Team photo SeathwaiteWe’re all down by 11:30am and quickly pack the cars, stretch and in some cases strip off. Just as we’re doing this Mark hands a map book to a father and son team looking a little lost and intending on hitting the summit. After turning them around and explaining the best route to them they’re off and so are we, down to North Wales. We’re staying at The Premier Inn at Caernarfon and once again the talk turns to who’s going to be sharing a room with whom. But this proves to be slightly premature…

Best laid plans!

Broken down carNot long after Tim had stepped up to do his first stint of driving for the weekend he utters the words you really don’t want to hear as you’re cruising along the M6; ‘that’s not supposed to do that’. The car loses all power and is soon drifting down the motorway. He quickly guides the car off at the next junction for it to come to a complete halt on the slip road, things don’t look good. The recovery man arrives and soon there are more bits of engine on the roadside than under the bonnet. Litres of fuel are gushing out from lots of places it really shouldn’t be. It doesn’t look like we’re getting to Wales!

Stranded somewhere in North Yorkshire Matt, Andy, Tim and Kieran are facing the prospect of a long transfer home and only completing two of the three peaks as it doesn’t look like the car is going to move another inch. Even with the recovery man referring to the problem under the bonnet as an issue with the ‘enginey thing’ no-one can raise a smile.

The other members of the team soon arrive and it’s decision time. Do we finish our Three Peaks challenge as a group here, or does one car bravely carry on to the finish? After a long debate we decide that it’s right for one car to carry on and also squeeze one other person into the one remaining car that works. Tim, Matt and Kieran reluctantly choose to stay with the stricken car which by now is in kit form; Andy meanwhile wastes no time in jumping ship. Before anyone can mutter ‘splitter’ he’s grabbed his stuff and wedged himself in the back between Sharon and Hayley.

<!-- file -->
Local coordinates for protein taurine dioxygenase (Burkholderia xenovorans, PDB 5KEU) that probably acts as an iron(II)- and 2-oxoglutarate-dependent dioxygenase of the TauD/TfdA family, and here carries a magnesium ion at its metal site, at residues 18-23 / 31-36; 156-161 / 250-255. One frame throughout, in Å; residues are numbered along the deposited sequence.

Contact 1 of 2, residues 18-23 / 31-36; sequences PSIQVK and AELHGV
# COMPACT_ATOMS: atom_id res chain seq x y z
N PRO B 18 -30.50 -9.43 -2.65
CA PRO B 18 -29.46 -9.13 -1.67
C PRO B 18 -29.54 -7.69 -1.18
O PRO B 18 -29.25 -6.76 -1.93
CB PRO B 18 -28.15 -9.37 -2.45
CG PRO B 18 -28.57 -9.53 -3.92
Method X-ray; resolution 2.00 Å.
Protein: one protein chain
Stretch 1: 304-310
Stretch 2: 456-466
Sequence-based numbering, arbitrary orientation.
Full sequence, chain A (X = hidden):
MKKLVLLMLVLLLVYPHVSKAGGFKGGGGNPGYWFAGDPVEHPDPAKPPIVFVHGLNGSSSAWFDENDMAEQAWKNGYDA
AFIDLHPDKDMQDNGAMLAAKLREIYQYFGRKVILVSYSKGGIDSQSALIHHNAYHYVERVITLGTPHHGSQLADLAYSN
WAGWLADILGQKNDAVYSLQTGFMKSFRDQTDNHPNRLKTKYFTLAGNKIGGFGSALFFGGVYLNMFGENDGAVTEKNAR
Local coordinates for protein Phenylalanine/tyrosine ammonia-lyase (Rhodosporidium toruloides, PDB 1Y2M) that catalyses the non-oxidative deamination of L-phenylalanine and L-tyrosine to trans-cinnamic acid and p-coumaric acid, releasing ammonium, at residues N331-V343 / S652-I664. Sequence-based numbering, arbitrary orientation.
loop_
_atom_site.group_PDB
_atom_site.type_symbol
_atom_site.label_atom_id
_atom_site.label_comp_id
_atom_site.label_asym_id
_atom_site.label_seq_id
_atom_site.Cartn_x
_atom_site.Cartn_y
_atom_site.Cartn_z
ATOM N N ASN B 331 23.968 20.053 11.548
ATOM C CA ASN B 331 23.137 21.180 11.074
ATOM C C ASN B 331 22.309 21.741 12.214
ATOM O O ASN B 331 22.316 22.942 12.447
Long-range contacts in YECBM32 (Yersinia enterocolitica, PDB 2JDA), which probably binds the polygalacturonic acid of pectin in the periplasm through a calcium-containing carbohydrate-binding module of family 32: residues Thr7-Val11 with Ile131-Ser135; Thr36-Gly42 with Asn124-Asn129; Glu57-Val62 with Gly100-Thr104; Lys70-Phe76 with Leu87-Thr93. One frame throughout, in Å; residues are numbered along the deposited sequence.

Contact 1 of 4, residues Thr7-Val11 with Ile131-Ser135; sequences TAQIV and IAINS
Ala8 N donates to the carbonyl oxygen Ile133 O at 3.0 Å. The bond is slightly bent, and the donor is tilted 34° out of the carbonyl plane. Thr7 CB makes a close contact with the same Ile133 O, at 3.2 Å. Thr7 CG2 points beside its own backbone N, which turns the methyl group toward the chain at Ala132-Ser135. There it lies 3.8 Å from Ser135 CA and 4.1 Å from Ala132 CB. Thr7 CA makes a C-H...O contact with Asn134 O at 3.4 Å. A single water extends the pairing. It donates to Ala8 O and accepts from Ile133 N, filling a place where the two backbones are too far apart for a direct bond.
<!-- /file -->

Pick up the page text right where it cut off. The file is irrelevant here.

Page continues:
Waiting for the car to be fixedMorale among the remaining 5 takes a slight dip now that the team has been broken up and only half are due to finish, but this is short-lived. As soon as Mark, Steve, Sharon, Hayley and now Andy arrive at their hotel, showered and eaten, all thoughts of the others stuck in a transport depot somewhere in Blackpool disappear.

 

Day Four – Snowdon (Yr Wyddfa), the last peak in our Three Peaks challenge

Starting height: 360 metres above sea level
Car park grid reference: SH647555
A-Z Map reference: 2E 33 (4B 68)
Start time: 6:30am

Group photo Pen-Y-Pass car parkSo only 5 people make it to the Pen-y-pass car park at the foot of Wales’ highest peak to take on Snowdon, the last of the 3 Peaks. The others had last been heard arguing over the last KFC in Warwick services just a few hours before. But never mind them, this was now all about the remaining 5 and the completion of an eventful 3 Peaks challenge.

Ascending Pyg TrackAnd so, after another early start, the weary but rested remainder leave the car park and head out along the Pyg track. Be careful here, there are a couple of footpaths out of this car park. The Miners track is an easy-going flat path that winds around the Llyn-Llydaw Lake but has a nasty sting in its tail when it eventually climbs back up to join the Pyg track. The Pyg in comparison is a steady climb the whole way.

Pyg TrackThe classic shape of Snowdon is hidden from view at this point, firstly by the ridge of Crib Goch and then by the low cloud which is still to move away. We head up the un-even rocky staircase which is a bit of a shock to the system this early in the morning, discarding expensive clothing garments as we go and soon we pop up over a ridge and the magnificent bowl-like terrain confronts us with Llyn Llydaw at the base. We turn right here along the fence line but are careful not to choose the sty immediately to our right. Cross this and you’re on Crib Goch, a knife-edged arête leading up to Snowdon’s summit – another day!

Pyg TrackOur path runs flat for a short while before the ascent begins again, all the while skirting around the perimeter of the great ‘bowl’. There a few hands-on moments as we scramble over large slabs of rock that protrude out of the side of the cliff but apart from that, this path is fairly routine. Soon our path and the top of the Miners track meet and we gaze down to the foot of this path, glad about the choice we’d made.